What does Apple use for its own Enterprise Tech?

  • Rick Kempf

    The iPad and iPod touch are busy running a few apps at the company I work for and there is a stesdy trickle of folks upgrading ti iPhone when their BB comes up for replacement. IT isn’t doing anything beyond the gew in-house apps like timekeeping however.

    With Nokia bringing out an attractive WM phone however on AT&T, what are the odds of them parlaying that MS cooperation into a tablet which IT departments would welcome with Windows 8?

  • Gregg Thurman

    For the life of me, I don’t understand the preoccupation with enterprise sales, and all that entails.  Consumers account for 70% of technology purchases, and aren’t hobbled by committee group think/demands.

    Horace is absolutely correct.  Apple’s best course of action is the path they have already chosen.  If an Apple product satisfies an enterprise need, then great, otherwise they are going to appeal to the 70% that just want it to work..

  • mdc

    The popularity of Apple devices with the rank and file members of corporations counts far less with the management-empowered IT gatekeepers than the personal preferences of the management itself. Had iPhones and iPads not been adopted by the CEO’s and Presidents themselves I think that there would be no imperative whatsoever for accommodation. The obvious utility and creative integration of iPhones and iPads as highly productive contributors to enterprise have been secondary; IT has nothing to gain by any kind of adoption, early or late, as everything is a risk, as they see it, to their precious systems, unassailable technical expertise and job security.

    • Seran89

      IT has nothing to gain by any kind of adoption, early or late, as everything is a risk, as they see it, to their precious systems, unassailable technical expertise and job security.”.

      Wow, that is the most succinct description of the IT mindset. And you don’t want to know how many times I have experienced these mindless discussions with IT..

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  • Seran89

    There is one big issue with enterprise sales. Everybody seems to be fascinated by the glamour of well known, large corporations and the potentially enormous sales. But there is a catch: selling hardware to enterprises is hardly profitable. It is a race to the bottom, where vendors pitch against each other and undercutting prices by all means, all in the hope of recouping the lost money with future sales or at least with accessories, which of course never happens.

    The big money with enterprise customers is not made with hardware, but with software. Whatever a corporation has to spend on IT is gobbled up by the likes of SAP, Oracle, and, of course, Microsoft. And they have an army of consultants in place, to ensure that that stream of revenue never ever fades away.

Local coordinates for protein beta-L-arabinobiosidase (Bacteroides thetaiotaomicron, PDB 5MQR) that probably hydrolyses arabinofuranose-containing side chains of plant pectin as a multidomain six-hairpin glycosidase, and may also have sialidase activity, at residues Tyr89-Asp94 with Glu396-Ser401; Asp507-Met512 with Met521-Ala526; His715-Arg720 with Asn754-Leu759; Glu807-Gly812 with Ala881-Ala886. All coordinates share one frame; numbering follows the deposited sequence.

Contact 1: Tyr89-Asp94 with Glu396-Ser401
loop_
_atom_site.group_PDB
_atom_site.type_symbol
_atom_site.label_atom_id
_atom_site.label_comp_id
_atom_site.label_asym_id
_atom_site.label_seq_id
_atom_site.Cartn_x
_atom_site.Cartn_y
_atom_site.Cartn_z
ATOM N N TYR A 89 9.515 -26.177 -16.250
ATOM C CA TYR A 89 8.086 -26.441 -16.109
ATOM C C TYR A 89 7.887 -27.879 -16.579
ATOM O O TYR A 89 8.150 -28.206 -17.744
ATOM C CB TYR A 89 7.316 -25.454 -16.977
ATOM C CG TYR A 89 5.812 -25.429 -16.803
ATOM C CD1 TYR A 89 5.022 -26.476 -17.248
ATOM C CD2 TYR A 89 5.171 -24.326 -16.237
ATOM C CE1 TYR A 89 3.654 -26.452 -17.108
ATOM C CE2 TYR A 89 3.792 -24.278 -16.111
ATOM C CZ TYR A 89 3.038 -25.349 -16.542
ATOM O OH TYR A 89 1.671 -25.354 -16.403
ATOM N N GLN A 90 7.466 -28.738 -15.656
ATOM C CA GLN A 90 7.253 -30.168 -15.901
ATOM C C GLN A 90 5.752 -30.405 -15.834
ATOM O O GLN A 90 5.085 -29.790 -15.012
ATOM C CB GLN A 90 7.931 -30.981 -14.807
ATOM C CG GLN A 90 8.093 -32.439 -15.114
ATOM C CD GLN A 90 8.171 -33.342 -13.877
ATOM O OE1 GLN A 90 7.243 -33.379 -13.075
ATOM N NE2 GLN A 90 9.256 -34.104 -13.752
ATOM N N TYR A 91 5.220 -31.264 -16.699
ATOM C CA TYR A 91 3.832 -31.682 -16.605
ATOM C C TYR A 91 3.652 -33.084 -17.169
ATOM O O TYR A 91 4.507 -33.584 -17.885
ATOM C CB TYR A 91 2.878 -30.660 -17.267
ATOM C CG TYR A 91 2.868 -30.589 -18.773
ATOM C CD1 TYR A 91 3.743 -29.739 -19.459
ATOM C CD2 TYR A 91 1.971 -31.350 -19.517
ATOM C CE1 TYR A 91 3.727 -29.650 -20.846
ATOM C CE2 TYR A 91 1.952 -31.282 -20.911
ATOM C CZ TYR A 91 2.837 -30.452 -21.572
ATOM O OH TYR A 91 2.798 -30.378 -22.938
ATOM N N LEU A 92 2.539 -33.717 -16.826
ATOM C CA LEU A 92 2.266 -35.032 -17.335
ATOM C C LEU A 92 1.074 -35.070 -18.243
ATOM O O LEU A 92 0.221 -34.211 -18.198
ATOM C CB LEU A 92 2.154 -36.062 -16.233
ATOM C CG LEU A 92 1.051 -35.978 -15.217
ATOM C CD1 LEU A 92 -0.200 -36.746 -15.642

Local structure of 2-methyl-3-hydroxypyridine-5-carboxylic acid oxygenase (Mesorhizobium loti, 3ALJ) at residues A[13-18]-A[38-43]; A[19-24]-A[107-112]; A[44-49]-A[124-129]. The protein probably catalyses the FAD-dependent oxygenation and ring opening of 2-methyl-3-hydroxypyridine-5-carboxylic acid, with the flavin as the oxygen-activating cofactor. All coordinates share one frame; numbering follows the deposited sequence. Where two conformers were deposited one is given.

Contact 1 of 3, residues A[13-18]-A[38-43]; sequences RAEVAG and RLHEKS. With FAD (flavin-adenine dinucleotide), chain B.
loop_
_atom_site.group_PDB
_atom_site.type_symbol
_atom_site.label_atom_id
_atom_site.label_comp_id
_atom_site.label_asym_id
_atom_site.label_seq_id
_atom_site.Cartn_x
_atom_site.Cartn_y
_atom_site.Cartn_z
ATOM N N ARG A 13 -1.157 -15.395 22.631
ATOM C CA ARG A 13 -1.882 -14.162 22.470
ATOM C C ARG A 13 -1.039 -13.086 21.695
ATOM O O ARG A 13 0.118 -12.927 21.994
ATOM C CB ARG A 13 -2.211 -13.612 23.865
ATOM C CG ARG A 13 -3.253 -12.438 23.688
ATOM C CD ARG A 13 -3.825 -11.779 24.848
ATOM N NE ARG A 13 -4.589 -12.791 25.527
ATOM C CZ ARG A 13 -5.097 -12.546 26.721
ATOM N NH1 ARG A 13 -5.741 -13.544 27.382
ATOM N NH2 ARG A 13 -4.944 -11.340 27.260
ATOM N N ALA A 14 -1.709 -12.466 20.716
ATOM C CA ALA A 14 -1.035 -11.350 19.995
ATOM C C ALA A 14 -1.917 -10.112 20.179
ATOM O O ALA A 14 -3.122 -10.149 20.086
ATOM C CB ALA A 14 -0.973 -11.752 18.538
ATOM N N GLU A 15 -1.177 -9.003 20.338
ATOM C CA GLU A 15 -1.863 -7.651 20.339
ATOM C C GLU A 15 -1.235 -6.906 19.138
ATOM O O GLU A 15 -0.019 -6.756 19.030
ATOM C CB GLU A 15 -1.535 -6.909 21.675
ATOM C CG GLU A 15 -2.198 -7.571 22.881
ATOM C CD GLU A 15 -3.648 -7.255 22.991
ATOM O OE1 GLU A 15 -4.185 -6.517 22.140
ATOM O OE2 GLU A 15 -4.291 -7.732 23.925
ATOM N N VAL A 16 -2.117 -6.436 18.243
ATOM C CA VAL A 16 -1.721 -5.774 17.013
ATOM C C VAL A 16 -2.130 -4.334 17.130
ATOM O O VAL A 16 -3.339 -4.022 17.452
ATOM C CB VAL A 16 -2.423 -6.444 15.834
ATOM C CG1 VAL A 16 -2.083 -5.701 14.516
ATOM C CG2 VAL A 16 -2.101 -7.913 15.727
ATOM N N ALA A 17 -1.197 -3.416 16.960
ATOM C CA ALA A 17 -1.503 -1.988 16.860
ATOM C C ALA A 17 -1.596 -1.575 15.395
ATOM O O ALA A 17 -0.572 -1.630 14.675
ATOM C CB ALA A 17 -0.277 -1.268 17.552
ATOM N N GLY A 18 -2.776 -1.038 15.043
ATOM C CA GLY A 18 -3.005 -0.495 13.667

Obviously, products like the iPad bypass all that and the actual users prefer it for their day to day tasks to some heavy, bulky, disposable corporate laptop with 30min of battery lifetime and 15minutes boot up time. Still, the entire ecosystem of large corporations is very different.

    • Anonymous

      My understanding, and it’s pretty unfounded, is that PC hardware vendors hope to profit from service agreements. You know, on-site repairs, worldwide service programs etc. If anybody has actual knowledge of that side of business, I’d be interested to hear.

  • Watcher

    Is there any data that suggests iPads are replacing Windows laptops or desktops? Or are they mostly being just added on? 

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  • Apple sells to the enterprise today and have for years. However, it is only recently that they have started to enjoy this level of success.

    However, it is HOW they sell to enterprise that is interesting. Dell, HP etc sell via the front door ( i.e. the usual IT and procurement process) at very low margins (HP made $2 billion on $38 billion in PC sales last year, and Dell loses money every year if not for Intel rebates).
    Apple sells through the “back door”. This is direct to the consumer via the Apple store at high margins. They sell support for $99 a year which is much better than what PC manufacturers enjoy on a PC service contract.

    The result: Apple makes more profit on Mac sales in a quarter than HP does in a year. As a businessman, what would you prefer?

    Do they need to learn “enterprise” type support etc. Yes, you can argue that they are not perfect (other than my wife, who is…go ahead, just ask her 🙂 )

    But, can you argue with success? HP and Dell have been blowing their brains out in the PC business, and IBM got out of the business because they could not make any money.

    So, why would Apple wish to enter the  “enterprise” PC business in the traditional way. Whether by design or by default, they have figured out a way to sell enterprise and make money.

    And as a shareholder I am thankful.